One way to fund your PhD is to win a scholarship from your university or from an independent organisation such as a charity, trust or research foundation.
This guide will help you understand how different types of scholarship work and what you need to apply for them. It also explains the important differences between scholarships and studentships or other types of PhD funding.
A PhD scholarship is an amount of money paid to an individual student to help them complete a PhD (or other type of doctorate).
Eligibility and selection for a scholarship are usually based on personal criteria and circumstances:
Some PhD scholarships combine these principles (for example, by seeking to identify students with high academic potential from under-represented backgrounds). It's a good idea to check the specific criteria before you apply.
Some PhD funding awards are labelled as studentships instead of scholarships.
Whereas a scholarship provides a certain amount of funding for a student to study at PhD level, a studentship funds the completion of a specific project (and is almost always ongoing throughout a PhD).
Good examples of PhD studentships are those offered by the UK's Research Councils. These awards are either linked to advertised PhD opportunities or awarded to students for the projects they propose. Either way, the studentship funding is tied to the project.
The difference between PhD scholarships and PhD studentships isn't always clear-cut, but the end result is usually the same: both are (potential) funding for you to do your PhD!
A PhD scholarship will almost always make a significant contribution to covering the cost of a PhD, but the exact value varies. Some awards provide full funding for fees and living costs over the typical length of your PhD. Others may simply provide a lump sum for you to put towards your expenses.
Whatever its value, a scholarshipn, unlike a PhD loan, doesn't need to be repaid.
The first place to look for a PhD scholarship (or other funding) should be the university you study at. Most research-intensive universities have funding available to help support their postgraduate students. Universities are also involved in awarding other funding from governments, charities or businesses.
Scholarships (and similar awards) from universities include:
You can learn more about these and other options, or start searching for awards, using our guide to PhD funding from universities.
Some PhD scholarships are specifically designed to support international students. They can be particularly helpful if you aren't eligible for other forms of public funding (such as student loans or national studentships) in the country you wish to study abroad in.
Examples of international PhD scholarships include:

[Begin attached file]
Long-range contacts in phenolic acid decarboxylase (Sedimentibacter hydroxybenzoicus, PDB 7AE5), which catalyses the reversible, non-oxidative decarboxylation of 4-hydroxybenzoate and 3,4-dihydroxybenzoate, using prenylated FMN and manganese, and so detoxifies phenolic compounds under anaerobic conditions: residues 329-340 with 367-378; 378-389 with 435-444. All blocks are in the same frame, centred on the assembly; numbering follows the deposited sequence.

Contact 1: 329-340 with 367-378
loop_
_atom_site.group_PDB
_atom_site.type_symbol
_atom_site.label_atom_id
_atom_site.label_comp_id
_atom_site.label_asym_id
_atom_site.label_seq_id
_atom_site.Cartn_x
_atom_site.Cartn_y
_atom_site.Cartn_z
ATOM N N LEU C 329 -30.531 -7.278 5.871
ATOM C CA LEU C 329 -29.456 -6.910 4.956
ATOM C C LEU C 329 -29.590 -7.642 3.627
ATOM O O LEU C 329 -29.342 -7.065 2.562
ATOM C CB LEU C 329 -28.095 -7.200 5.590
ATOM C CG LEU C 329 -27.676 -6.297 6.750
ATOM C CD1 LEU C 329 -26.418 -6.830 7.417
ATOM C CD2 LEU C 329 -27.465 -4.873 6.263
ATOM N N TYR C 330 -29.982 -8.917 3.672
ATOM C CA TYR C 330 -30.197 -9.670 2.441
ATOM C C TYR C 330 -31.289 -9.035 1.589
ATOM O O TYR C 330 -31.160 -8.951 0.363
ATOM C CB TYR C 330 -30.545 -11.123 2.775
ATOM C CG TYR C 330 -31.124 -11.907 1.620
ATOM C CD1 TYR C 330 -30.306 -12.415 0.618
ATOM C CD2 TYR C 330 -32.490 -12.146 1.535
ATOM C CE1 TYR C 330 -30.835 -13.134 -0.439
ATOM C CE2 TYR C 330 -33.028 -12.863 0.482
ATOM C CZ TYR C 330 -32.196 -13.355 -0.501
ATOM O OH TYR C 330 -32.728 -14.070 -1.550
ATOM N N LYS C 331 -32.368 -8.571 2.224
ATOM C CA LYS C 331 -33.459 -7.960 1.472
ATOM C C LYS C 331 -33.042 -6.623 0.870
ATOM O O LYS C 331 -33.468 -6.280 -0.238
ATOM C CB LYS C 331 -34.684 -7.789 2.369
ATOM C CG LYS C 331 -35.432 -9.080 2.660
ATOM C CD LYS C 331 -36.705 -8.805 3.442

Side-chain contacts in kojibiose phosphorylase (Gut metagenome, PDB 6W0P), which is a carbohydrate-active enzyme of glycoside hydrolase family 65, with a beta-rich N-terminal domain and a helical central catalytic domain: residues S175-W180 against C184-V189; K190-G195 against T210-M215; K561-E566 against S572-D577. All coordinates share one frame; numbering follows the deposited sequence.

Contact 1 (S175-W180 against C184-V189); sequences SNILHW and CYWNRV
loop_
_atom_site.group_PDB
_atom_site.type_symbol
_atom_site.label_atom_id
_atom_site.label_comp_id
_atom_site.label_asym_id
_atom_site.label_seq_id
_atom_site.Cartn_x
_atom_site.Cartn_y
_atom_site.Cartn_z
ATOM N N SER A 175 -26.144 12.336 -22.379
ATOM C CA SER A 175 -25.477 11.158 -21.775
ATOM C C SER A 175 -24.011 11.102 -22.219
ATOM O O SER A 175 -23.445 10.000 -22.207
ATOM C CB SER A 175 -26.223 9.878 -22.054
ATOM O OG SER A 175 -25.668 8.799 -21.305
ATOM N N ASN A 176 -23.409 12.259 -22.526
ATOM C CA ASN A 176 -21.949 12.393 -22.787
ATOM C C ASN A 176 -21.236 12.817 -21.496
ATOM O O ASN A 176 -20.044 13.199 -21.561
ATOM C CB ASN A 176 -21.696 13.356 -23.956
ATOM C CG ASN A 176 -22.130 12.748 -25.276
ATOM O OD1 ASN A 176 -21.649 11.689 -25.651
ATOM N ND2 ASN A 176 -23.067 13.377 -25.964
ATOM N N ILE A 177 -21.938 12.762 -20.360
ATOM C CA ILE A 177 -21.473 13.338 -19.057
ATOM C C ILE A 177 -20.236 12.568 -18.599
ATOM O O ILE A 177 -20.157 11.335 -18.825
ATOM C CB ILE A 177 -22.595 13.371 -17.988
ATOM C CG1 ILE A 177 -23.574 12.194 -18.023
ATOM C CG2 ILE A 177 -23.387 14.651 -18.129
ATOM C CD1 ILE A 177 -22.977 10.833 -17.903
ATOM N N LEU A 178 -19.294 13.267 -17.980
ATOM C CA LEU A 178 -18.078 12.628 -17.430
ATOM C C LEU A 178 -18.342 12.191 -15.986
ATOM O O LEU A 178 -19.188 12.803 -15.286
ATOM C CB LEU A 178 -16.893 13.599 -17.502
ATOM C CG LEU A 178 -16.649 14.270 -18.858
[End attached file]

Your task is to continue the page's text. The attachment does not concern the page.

Most international scholarships are very generous, with funding available for PhD fees, living costs and travel expenses. But they can also be very competitive. See our guide to international PhD funding for more information.
PhD scholarships, grants and bursaries are also offered by some independent organisations.
Good examples include medical charities, such as the British Heart Foundation, or broader research foundations such as the Wellcome Trust or Leverhulme Trust. Many smaller bodies such as local heritage organisations, special interest groups or philanthropic societies will also contribute towards supporting PhD students and their research.
The value of charitable scholarships varies a lot. Some awards are equivalent to full PhD studentships (and may already be attached to projects). Others are small grants designed to help top up other funding.
Our guide to PhD funding from charities and trusts explains how this kind of funding works and how to go about finding and applying for it.
Most PhD scholarships can be combined with other funding such as doctoral loans, income from working during a PhD, or other grants and scholarships. Smaller scholarships are often designed to be used in this way as part of a 'portfolio funding' approach to your PhD.
However, it's always worth checking the criteria for any scholarship you apply for. Some larger scholarships are designed to offer full funding and won't be awarded to applicants who have already covered part of the cost of their PhD.
Application and eligibility crtieria for PhD scholarships are as varied as the different organisations who offer them. So, your first step should always be to check the details before you apply.
Scholarship providers will generally want to see some or all of the following:
If you aren't sure what you need to provide for a PhD scholarship application, get in touch with the funding body and check – it's better to take a bit more time preparing now than to waste an application because you've missed a key requirement.
Applying for PhD scholarships can be a busy time, particularly if you're also in the process of applying for your PhD itself. Follow these steps to make the process easier (and hopefully more successful!):
In general, it's a good idea to start your funding search early and to seek advice from your prospective supervisor (if possible). Elsewhere in this section you can read more about other types of PhD funding, or read student stories news and advice on our PhD study blog.
Last updated - 15/06/2020